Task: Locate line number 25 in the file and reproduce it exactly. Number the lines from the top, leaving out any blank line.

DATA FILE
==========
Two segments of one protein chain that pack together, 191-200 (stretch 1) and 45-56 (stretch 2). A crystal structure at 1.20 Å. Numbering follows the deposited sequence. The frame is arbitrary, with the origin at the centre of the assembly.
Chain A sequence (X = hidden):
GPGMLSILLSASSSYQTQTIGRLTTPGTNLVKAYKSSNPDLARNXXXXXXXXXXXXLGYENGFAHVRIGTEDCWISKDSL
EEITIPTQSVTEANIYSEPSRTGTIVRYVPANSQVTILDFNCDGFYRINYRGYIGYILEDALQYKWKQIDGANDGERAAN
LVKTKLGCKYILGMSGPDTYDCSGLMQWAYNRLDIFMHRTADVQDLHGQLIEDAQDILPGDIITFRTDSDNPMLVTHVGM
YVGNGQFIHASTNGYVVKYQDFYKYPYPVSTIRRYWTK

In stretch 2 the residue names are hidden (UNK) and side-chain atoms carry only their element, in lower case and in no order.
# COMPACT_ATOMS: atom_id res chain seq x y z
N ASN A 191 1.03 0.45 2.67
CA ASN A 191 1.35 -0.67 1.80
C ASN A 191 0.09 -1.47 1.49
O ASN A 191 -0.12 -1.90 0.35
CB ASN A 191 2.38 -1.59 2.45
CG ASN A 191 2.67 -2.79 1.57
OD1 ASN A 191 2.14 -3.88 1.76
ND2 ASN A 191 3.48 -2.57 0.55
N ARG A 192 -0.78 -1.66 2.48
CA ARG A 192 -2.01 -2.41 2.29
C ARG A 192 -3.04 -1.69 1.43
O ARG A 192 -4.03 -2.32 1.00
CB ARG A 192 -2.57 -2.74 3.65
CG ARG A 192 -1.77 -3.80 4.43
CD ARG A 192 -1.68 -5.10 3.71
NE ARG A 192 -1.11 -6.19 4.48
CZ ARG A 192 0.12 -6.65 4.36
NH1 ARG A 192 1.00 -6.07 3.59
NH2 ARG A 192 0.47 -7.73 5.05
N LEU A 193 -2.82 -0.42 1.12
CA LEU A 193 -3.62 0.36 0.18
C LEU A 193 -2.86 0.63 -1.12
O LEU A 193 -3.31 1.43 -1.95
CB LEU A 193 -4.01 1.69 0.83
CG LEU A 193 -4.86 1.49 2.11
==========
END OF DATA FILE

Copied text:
CZ ARG A 192 0.12 -6.65 4.36